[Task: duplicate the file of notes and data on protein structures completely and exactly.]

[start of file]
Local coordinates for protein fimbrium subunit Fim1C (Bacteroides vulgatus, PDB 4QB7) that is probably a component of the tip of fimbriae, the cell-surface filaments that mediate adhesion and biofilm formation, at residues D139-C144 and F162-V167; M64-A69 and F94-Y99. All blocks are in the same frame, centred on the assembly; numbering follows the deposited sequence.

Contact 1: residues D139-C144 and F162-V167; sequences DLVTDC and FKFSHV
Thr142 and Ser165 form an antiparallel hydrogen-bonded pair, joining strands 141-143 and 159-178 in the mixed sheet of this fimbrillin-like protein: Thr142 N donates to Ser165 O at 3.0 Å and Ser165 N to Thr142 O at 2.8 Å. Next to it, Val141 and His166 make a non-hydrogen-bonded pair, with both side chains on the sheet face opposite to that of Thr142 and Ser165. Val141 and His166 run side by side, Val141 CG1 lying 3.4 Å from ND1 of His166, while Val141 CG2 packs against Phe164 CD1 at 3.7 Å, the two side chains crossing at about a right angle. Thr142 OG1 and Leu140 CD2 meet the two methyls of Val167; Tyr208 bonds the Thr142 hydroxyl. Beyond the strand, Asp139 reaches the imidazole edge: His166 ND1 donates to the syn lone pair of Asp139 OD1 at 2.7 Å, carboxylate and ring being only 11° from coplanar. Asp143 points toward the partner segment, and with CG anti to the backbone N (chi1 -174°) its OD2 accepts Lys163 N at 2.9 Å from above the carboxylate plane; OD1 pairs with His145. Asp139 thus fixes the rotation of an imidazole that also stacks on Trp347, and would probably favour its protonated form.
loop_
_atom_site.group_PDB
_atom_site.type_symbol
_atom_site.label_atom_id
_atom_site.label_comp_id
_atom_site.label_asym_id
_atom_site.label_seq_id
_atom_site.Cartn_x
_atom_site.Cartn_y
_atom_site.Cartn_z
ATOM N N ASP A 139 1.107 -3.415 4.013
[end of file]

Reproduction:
Local coordinates for protein fimbrium subunit Fim1C (Bacteroides vulgatus, PDB 4QB7) that is probably a component of the tip of fimbriae, the cell-surface filaments that mediate adhesion and biofilm formation, at residues D139-C144 and F162-V167; M64-A69 and F94-Y99. All blocks are in the same frame, centred on the assembly; numbering follows the deposited sequence.

Contact 1: residues D139-C144 and F162-V167; sequences DLVTDC and FKFSHV
Thr142 and Ser165 form an antiparallel hydrogen-bonded pair, joining strands 141-143 and 159-178 in the mixed sheet of this fimbrillin-like protein: Thr142 N donates to Ser165 O at 3.0 Å and Ser165 N to Thr142 O at 2.8 Å. Next to it, Val141 and His166 make a non-hydrogen-bonded pair, with both side chains on the sheet face opposite to that of Thr142 and Ser165. Val141 and His166 run side by side, Val141 CG1 lying 3.4 Å from ND1 of His166, while Val141 CG2 packs against Phe164 CD1 at 3.7 Å, the two side chains crossing at about a right angle. Thr142 OG1 and Leu140 CD2 meet the two methyls of Val167; Tyr208 bonds the Thr142 hydroxyl. Beyond the strand, Asp139 reaches the imidazole edge: His166 ND1 donates to the syn lone pair of Asp139 OD1 at 2.7 Å, carboxylate and ring being only 11° from coplanar. Asp143 points toward the partner segment, and with CG anti to the backbone N (chi1 -174°) its OD2 accepts Lys163 N at 2.9 Å from above the carboxylate plane; OD1 pairs with His145. Asp139 thus fixes the rotation of an imidazole that also stacks on Trp347, and would probably favour its protonated form.
loop_
_atom_site.group_PDB
_atom_site.type_symbol
_atom_site.label_atom_id
_atom_site.label_comp_id
_atom_site.label_asym_id
_atom_site.label_seq_id
_atom_site.Cartn_x
_atom_site.Cartn_y
_atom_site.Cartn_z
ATOM N N ASP A 139 1.107 -3.415 4.013